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Euro mixed as risk sentiment rebounds

Euro daily update


Euro daily update

The euro is again mixed today - the common currency is slightly lower against the US dollar while trading slightly higher against the British pound. Yesterday, the euro made small gains versus major currencies including the US dollar and the Japanese yen. In recent history, the euro has served as a temporary safe haven from trade war fears. As we wrote in a previous edition of the  US dollar daily update, the dollar (a traditional safe haven) has been relatively weak thanks to relative strength in emerging markets currencies.  

Turning to recent news and data, Eurozone inflation figures were mostly in line with expectations (although core inflation was slightly below expectations). As Eurozone inflation and growth slow down, the region's bonds have been performing quite well. While the euro is in a bullish trend today, we expect the common currency to enter a neutral trend if economic data continues to decelerate. Our short-term outlook on the euro is neutral, while our medium-term outlook is bullish.  

EUR/USD is down slightly and trading above 1.2270. The euro is flat against the yen, with EUR/JPY trading above 131.10. Finally, the euro is up slightly against the pound, with EUR/GBP above 0.8720.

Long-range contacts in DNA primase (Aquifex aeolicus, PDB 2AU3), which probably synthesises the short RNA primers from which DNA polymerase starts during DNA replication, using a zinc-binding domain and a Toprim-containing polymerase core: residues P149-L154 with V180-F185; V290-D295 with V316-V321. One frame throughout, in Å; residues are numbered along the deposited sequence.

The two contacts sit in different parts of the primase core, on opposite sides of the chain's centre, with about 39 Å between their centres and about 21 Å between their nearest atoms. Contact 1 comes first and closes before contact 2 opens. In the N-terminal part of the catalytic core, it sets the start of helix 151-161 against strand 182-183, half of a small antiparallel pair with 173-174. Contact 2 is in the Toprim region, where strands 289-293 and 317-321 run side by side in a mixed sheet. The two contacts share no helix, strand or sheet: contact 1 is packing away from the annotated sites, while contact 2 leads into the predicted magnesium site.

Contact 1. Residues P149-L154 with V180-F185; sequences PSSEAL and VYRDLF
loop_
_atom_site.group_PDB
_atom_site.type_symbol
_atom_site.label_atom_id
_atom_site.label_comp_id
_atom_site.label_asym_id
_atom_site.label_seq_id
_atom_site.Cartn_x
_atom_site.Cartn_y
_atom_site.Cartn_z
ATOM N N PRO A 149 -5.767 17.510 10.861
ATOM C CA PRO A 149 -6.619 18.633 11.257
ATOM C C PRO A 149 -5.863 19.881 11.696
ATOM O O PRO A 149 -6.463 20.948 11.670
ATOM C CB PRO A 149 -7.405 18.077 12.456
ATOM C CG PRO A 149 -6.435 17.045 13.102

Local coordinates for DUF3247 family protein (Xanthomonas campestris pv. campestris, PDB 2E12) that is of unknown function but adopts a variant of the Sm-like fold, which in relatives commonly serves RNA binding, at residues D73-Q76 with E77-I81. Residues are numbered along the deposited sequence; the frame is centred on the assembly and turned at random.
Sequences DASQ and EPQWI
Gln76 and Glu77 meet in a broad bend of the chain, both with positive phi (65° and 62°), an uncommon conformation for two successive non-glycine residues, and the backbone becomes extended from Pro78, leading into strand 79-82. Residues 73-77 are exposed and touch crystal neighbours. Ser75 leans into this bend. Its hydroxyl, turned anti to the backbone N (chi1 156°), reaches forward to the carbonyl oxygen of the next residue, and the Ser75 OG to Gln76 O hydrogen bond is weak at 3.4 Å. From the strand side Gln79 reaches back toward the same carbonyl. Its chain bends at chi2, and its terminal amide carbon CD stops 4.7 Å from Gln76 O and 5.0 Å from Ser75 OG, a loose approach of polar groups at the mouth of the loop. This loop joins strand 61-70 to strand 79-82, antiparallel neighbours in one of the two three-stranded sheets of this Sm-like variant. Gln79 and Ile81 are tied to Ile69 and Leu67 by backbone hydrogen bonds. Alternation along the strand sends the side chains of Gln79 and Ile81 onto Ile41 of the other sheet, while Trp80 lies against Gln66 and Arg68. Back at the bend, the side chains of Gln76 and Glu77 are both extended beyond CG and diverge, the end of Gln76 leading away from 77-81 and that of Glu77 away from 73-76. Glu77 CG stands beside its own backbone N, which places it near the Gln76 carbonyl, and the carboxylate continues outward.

Looking at economic data from the Eurozone, we’ll see figures relating to sentiment and inflation. German retail sales (1.3% vs. 2.2% expected) missed expectations by a wide margin. The final-take on Eurozone Markit manufacturing figures for March (56.6) met expectations. The Eurozone consumer price index for March (1.4%) and Eurozone unemployment for February (8.5%) met expectations. German factory orders for February (3.5% vs. 6.3% expected) missed expectations by a wide margin. Later today, we'll see Eurozone services and composite PMIs (March). We’ll also see Eurozone retail sales (February), the producer price index for February and the ECB’s monetary policy meeting accounts. On Friday, we’ll see German industrial production (February) and Eurozone changes in employment (Q1). Last week, German inflation missed consensus estimates.


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